The Multifaceted Lantau

The more birthdays that pass by in your life, the less it feels like a ‘birthday’ as opposed to just ‘any other day’. I admit, 22 is by no means a big number, but it’s big enough to make you wish this number would just stop growing already.

I was blessed with a day of good weather for exploration on Saturday, so I went out to see Lantau Island. Before the construction of the Chek Lap Kok Airpot, Lantau Island was a very secluded place. But along with the airport came the Airport Express, Tung Chung MTR line, Tsing Ma Bridge, a new Tung Chung settlement, the Western Harbour Crossing, and other highways/reclaimed land. (In case you don’t know, ‘reclaimed land’ is the term they use to describe man-made earth from filling in the ocean. I guess it doesn’t sound as bad as saying “we completely have to care of the environment and the energy it requires to sustain this city, we just need more land for this city because it’s making us a lot of money” – but anyway, I’ll rant about that another time.)

Lantau Island is home to many small fishing villages, originally inhabited by people that fish and make products out of seafood for a living. The one in particular we visited is Tai O, which is a small island off the northwest side of Lantau Island. You have to take a half an hour bus ride from Tung Chung to get there, and the bus goes up and down over the hills, so it’s definitely not an easily accessible area. But that’s also what makes it nice for a day trip! Hong Kong is too crowded in most places anyway, and to find a quiet place to spend a day is something to be appreciated.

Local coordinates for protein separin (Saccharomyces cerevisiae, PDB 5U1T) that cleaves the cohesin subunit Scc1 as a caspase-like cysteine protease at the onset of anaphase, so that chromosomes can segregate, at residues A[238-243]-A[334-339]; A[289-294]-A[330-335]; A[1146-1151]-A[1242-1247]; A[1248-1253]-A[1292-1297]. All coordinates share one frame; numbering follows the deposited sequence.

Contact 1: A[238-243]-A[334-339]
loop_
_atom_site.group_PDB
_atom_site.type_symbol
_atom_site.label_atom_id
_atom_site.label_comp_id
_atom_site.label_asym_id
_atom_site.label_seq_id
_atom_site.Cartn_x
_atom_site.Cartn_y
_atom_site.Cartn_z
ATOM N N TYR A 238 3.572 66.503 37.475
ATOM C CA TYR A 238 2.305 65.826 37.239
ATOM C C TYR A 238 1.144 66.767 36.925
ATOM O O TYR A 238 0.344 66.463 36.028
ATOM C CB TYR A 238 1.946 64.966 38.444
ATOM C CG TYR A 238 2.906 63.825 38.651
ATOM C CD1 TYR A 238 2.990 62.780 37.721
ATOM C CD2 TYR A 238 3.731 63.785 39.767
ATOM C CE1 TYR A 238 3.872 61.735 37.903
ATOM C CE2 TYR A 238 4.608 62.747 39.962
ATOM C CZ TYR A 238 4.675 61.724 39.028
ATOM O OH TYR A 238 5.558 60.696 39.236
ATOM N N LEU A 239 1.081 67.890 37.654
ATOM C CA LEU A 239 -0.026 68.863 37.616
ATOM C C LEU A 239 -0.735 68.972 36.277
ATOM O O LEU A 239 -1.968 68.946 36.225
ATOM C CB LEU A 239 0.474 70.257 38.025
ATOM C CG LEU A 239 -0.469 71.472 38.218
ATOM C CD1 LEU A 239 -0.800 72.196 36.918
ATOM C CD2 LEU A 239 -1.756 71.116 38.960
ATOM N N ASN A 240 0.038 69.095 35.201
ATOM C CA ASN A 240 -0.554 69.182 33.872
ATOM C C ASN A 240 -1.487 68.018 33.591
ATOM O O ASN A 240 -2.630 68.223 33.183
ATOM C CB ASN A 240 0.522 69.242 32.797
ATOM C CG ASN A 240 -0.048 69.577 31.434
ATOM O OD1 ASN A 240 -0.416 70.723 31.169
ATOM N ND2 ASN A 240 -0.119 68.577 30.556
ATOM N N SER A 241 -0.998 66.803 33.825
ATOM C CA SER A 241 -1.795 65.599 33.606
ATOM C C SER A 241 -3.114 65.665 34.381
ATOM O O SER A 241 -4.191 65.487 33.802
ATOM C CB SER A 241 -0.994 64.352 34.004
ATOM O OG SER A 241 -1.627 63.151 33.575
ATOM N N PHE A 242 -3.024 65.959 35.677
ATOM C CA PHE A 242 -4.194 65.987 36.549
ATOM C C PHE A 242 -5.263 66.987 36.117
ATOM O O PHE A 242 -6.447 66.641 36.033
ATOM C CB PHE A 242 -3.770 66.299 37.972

If you ask what’s there to do in Tai O, well it’s mainly what you do anywhere in Hong Kong – eat! There’s plenty of food stalled lined up along the narrow streets of Tai O. From what I gather, the place is most renowned for their ‘charcoal grilled egg waffles’, and various styles of dried fish. You can go on a dolphin-watching tour, which we opted out on. But otherwise, just a walk around the island is a pleasant activity. Observe how the houses are all built on the water, supported by wooden stilts. Smell the salty aroma of shrimp paste and salted fish as they are being left out under the sun. Feel the warm hug of sunshine as its rays fall upon your skin. There are always cute details in any circumstance you might happen to come across, waiting to be appreciated!





If you walk all the way to the west end of the island, you will get to the Tai O Heritage Hotel, which used to be a police station, but now renovated into some crazy high class hotel. It’s funny, because the building is actually quite small, and the tier of the hotel doesn’t fit in with the fishing village background at all. But anyway, it’s open to public during the afternoon if you’re interested in seeing the history of the police station, and it’s worth a visit.



To be honest, there isn’t enough in Tai O for you to be able to spend an entire day. We set out from Tung Chung at around 1 PM, and we were done in Tai O at maybe 4 PM. Of course we had more adventures to follow! We took the same bus back to Tung Chung, and then another bus to Discovery Bay (which is also on Lantau Island, but on the southeast side – next to Hong Kong Disneyland).